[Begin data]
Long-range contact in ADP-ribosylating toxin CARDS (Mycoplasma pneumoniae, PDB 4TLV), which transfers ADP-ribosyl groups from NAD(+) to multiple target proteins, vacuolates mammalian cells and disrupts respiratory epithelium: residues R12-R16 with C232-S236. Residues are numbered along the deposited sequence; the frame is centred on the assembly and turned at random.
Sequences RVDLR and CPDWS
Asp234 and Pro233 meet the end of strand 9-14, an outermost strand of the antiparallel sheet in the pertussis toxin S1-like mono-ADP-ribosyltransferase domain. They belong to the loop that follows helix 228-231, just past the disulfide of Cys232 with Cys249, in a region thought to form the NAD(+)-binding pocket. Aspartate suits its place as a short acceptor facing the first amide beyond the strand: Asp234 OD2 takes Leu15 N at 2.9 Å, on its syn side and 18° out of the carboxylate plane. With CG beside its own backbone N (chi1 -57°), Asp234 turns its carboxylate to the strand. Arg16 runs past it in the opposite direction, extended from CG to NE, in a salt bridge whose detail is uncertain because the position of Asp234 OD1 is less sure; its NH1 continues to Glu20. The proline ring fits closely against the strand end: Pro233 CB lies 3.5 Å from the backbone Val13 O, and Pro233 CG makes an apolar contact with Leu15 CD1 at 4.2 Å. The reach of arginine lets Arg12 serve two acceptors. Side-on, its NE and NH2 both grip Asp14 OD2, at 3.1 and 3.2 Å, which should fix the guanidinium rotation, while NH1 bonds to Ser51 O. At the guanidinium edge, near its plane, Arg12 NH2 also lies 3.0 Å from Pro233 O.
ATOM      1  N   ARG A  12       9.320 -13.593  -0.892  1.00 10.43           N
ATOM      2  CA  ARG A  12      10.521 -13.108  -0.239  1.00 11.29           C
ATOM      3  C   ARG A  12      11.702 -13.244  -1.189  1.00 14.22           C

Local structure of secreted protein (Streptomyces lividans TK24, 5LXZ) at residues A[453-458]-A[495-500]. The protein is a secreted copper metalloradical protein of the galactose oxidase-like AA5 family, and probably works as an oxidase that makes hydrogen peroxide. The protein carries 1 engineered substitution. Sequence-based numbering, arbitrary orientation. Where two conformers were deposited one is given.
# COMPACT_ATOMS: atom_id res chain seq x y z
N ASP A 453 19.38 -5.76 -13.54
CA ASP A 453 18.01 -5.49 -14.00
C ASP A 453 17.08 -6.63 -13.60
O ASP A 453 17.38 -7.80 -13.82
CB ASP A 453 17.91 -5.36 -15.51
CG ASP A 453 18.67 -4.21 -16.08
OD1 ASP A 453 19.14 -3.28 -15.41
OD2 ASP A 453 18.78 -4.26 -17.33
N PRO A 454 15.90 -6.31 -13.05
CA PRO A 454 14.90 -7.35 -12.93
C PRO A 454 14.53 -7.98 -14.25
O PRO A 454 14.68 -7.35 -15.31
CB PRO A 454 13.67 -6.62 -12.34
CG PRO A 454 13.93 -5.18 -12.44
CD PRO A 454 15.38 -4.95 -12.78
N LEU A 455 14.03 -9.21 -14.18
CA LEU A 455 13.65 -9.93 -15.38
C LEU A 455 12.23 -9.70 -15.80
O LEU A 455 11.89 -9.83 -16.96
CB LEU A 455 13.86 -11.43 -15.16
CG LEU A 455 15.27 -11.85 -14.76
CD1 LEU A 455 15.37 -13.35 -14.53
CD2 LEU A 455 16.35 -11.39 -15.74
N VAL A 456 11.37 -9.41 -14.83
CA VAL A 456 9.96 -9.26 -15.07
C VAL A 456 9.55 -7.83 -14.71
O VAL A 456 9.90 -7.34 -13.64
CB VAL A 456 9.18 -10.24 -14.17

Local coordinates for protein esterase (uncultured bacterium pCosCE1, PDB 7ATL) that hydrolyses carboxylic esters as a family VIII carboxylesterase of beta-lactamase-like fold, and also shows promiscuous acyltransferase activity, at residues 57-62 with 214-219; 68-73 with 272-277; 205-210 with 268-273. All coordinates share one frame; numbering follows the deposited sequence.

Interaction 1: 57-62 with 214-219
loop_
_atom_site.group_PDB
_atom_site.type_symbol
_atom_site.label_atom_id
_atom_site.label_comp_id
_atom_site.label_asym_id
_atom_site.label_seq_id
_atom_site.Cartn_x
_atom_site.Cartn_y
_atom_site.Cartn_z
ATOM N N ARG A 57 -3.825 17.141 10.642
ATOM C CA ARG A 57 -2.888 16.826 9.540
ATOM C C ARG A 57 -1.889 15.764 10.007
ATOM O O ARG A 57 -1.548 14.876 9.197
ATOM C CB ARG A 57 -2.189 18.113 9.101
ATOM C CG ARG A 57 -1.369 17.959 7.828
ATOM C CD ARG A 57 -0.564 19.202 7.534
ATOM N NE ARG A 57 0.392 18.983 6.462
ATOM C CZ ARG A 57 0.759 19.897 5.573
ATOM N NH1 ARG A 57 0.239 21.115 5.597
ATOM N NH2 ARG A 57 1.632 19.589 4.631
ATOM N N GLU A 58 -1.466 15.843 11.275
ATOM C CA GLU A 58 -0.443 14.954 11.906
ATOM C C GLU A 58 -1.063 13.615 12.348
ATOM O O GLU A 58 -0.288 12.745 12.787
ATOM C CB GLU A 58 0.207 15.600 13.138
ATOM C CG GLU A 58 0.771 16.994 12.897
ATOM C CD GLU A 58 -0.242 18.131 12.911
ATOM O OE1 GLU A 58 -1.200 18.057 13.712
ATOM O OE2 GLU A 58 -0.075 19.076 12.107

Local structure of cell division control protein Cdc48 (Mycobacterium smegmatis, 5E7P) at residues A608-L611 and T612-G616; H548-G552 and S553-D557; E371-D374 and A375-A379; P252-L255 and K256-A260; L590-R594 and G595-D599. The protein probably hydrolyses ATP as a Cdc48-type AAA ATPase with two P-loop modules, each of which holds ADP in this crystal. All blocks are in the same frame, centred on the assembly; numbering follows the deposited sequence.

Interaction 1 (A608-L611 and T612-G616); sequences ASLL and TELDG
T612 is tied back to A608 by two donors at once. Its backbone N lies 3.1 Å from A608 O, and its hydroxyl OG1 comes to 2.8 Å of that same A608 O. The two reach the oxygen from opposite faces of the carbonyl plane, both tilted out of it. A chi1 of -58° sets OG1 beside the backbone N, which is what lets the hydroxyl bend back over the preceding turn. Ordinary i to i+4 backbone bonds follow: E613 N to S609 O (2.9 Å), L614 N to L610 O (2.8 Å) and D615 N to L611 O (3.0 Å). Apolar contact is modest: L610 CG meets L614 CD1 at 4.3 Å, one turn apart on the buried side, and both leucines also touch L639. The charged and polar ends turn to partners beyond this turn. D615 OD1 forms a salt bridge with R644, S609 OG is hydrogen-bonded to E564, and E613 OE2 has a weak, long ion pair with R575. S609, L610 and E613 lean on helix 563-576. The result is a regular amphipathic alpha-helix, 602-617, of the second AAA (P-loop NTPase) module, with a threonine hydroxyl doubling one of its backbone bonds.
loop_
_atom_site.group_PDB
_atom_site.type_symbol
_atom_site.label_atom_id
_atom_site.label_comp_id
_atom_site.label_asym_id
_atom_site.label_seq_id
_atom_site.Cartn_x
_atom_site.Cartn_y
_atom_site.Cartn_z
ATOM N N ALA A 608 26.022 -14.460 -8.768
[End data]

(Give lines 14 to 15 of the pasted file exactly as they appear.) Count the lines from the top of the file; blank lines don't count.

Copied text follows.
CG ASP A 453 18.67 -4.21 -16.08
OD1 ASP A 453 19.14 -3.28 -15.41